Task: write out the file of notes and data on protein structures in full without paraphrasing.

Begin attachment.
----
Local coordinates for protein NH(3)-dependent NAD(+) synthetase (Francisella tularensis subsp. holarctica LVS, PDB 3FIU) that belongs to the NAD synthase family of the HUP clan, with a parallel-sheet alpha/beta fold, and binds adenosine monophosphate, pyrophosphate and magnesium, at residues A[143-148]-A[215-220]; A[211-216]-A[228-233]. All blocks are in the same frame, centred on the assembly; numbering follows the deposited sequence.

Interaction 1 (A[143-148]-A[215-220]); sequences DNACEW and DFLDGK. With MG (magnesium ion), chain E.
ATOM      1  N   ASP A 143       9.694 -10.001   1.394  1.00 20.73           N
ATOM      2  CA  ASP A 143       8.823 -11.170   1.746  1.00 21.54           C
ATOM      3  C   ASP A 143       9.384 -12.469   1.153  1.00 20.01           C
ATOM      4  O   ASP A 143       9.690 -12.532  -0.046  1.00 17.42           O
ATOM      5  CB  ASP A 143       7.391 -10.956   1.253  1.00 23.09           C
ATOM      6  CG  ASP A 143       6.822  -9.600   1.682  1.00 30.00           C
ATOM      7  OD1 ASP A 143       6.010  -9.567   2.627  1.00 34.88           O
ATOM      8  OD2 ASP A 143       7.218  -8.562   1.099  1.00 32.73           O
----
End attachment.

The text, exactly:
Local coordinates for protein NH(3)-dependent NAD(+) synthetase (Francisella tularensis subsp. holarctica LVS, PDB 3FIU) that belongs to the NAD synthase family of the HUP clan, with a parallel-sheet alpha/beta fold, and binds adenosine monophosphate, pyrophosphate and magnesium, at residues A[143-148]-A[215-220]; A[211-216]-A[228-233]. All blocks are in the same frame, centred on the assembly; numbering follows the deposited sequence.

Interaction 1 (A[143-148]-A[215-220]); sequences DNACEW and DFLDGK. With MG (magnesium ion), chain E.
ATOM      1  N   ASP A 143       9.694 -10.001   1.394  1.00 20.73           N
ATOM      2  CA  ASP A 143       8.823 -11.170   1.746  1.00 21.54           C
ATOM      3  C   ASP A 143       9.384 -12.469   1.153  1.00 20.01           C
ATOM      4  O   ASP A 143       9.690 -12.532  -0.046  1.00 17.42           O
ATOM      5  CB  ASP A 143       7.391 -10.956   1.253  1.00 23.09           C
ATOM      6  CG  ASP A 143       6.822  -9.600   1.682  1.00 30.00           C
ATOM      7  OD1 ASP A 143       6.010  -9.567   2.627  1.00 34.88           O
ATOM      8  OD2 ASP A 143       7.218  -8.562   1.099  1.00 32.73           O